From The Daily Advertiser in Lafayette, LA: Lafayette business looks to reduce needle injuries with new disintegration device
A new device aimed at reducing needlestick injuries in homes and hospitals could be a gamechanger for health care professionals, diabetics, sanitation workers, police and needle exchange programs.
The SANDD (Sharps and Needle Destruction Device), made by Lafayette-based RedHawk Medical Products and Services, uses an arc of electricity to completely disintegrate a needle and prevent any accidental needlesticks.
“In most states, people are throwing needles in laundry detergent bottles, Coke bottles, Powerade bottles,” said Beau Rhyne, the project manager for the SANDD mini.
The SANDD mini, the small, portable version of the device, is designed to dispose of 27 to 31 gauge hypodermic needles five-sixteenths to five-eighths of an inch in length on insulin pens, disposable pre-filled syringes, and lancets.
When activated, the device uses the arc of electricity to heat the needle to about 4,000 degrees within three seconds. Any pieces of incinerated metal drop into a chamber below. When the syringe is pulled out, the needle is completely incinerated, leaving no sharp portions.
The heat also kills off any blood-borne pathogens, and the incinerated needle creates a vacuum in the syringe, meaning nothing left inside can escape.
With the needle incinerated, the syringe no longer has to be put in a sharps container, but can be thrown away with bandages and other medical waste in a clinical setting. For home use, the syringe can be thrown away with household trash.
“It’s really easy to operate, simple to operate,” said the company’s chairman and CEO Darcy Klug.
Link to video: https://youtu.be/dJmmIQQUfSs
The company has also entered a partnership with celebrity doctor Drew “Dr. Drew” Pinsky. Pinsky, an internal medicine and addiction specialist, has appeared on a number of TV programs and networks, including “The Ellen DeGeneres Show,” “The Oprah Winfrey Show,” CNN and Fox News.
Rhyne and Klug said the device could have incredible implications for users in both a home and medical setting.
Klug said he became interested in the idea after asking his wife, who has rheumatoid arthritis, what she does with needles after using them.
He said she told him that she could take them to the doctor or mail them to the insurance company, but doctors and hospitals have their own sharps to deal with and it can be expensive to mail hazardous materials. So most people put them in bottles and cans and throw them in the trash.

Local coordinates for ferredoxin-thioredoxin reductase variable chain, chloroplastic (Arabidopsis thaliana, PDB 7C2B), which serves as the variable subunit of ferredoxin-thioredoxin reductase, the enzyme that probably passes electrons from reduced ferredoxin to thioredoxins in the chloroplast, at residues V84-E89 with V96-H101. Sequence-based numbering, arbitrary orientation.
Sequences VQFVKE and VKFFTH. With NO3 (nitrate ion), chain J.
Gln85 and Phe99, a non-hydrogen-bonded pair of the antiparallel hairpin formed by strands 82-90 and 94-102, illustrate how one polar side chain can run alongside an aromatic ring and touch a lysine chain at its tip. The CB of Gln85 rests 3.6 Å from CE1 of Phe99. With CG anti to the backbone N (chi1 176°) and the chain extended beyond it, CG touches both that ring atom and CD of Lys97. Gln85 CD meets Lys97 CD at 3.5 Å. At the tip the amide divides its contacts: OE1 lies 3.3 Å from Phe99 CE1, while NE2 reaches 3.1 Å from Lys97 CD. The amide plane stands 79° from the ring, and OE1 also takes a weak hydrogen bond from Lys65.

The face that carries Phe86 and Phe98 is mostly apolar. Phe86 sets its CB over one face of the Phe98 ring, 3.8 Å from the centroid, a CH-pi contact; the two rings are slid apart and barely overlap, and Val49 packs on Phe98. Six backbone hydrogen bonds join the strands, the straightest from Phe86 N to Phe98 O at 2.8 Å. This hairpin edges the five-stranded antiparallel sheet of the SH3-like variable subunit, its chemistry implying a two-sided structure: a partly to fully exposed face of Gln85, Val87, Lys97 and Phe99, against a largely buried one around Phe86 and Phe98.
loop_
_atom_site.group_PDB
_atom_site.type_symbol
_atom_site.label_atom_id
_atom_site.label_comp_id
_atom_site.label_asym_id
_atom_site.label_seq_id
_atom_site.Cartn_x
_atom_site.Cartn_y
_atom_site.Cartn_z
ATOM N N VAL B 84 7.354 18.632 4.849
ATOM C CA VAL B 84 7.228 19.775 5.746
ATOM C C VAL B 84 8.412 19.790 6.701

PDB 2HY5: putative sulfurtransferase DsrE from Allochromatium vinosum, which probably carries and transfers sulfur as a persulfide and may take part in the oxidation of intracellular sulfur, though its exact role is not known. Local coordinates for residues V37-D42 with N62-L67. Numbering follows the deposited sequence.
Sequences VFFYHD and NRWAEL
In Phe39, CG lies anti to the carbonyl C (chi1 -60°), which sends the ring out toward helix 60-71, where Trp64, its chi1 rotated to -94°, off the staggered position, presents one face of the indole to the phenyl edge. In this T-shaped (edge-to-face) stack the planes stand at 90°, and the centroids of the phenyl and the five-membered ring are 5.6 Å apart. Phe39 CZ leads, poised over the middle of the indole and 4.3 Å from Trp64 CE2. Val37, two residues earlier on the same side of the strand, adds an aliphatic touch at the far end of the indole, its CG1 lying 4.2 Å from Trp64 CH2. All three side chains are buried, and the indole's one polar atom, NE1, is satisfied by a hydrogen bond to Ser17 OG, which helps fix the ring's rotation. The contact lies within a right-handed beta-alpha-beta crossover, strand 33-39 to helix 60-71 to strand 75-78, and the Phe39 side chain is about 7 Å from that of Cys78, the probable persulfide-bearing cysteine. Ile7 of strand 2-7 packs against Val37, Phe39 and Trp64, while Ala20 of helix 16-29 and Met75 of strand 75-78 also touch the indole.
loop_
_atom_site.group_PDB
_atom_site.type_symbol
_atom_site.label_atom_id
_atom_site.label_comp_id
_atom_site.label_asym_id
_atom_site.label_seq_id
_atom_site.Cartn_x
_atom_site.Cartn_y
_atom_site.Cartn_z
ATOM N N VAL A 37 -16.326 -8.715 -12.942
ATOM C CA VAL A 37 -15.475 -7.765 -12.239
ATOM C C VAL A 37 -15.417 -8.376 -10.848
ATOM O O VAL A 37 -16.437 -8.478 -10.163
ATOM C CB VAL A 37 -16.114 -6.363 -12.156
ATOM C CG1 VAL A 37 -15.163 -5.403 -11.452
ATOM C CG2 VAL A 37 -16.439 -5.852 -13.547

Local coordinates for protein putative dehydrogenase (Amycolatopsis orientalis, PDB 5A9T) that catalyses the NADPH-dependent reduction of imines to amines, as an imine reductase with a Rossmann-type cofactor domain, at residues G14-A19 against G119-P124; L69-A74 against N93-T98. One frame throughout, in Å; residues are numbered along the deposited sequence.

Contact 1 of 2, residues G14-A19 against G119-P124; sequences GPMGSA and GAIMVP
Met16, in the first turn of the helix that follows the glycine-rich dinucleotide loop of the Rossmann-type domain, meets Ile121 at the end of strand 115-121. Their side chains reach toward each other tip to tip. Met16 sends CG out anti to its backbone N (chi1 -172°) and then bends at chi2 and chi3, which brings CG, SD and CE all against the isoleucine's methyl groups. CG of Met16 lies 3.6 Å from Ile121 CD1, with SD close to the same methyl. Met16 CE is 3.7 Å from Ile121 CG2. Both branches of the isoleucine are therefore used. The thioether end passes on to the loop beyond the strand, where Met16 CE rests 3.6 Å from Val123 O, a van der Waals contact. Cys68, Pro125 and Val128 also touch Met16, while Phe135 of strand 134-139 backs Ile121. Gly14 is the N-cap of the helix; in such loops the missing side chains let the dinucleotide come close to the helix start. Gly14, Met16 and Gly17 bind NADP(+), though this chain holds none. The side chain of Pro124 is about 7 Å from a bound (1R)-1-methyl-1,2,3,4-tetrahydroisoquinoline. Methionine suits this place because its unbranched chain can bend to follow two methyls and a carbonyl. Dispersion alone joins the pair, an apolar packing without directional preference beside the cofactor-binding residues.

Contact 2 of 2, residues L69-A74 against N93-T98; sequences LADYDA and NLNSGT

The result is that sanitation workers can be at great risk for needle injuries. A 2018 report by the Environmental Research and Education Foundation and the Solid Waste Association of North America found that an estimated 781 to 1,484 needlestick injuries occur each year at material recovery facilities and could result in up to $2.25 million in costs.
Hospital workers and health care professionals are also at risk. A 2000 report from the Government Accountability Office that looked at the benefits of needlestick prevention devices found that approximately 384,000 needle-related injuries occurred each year in U.S. hospitals, including health care workers outside of hospitals, which is more than half the industry.
A needle also cannot be reused after being put through the SANDD. Although safety needles — syringes with needles that can be detached or retracted — can reduce needlesticks, they can also be reused.
“When you utilize our device, the needle cannot be used for anything other than its intended purpose,” Rhyne said.
Klug said the company is currently taking orders for the SANDD mini on its website, and the company is delivering units to the Texas school system to be used in nurses’ offices.
The mini device sells for $180.
“It’s an ideal situation with school nurses,” Klug said. “It’s safe handling for them.”
The company also has a prototype of its SANDD Pro device, which would be used in medical settings, such as hospitals, clinics or nursing homes. The Pro unit can dispose of a greater variety of needles and has a collection container.
The mini units are assembled at LSU’s Innovation Park, Klug said. Currently, the materials are manufactured overseas, but Klug said he wants to find a way to make the materials in Louisiana as well.
Klug said he’s been told that the SANDD may be under-priced, and although profits are something he’s considering, Klug said there are other priorities with the device.
“This entire program is beyond profitability,” Klug said. “We have other agendas, more social agendas… Part of it is environmental, part of it is safety.”
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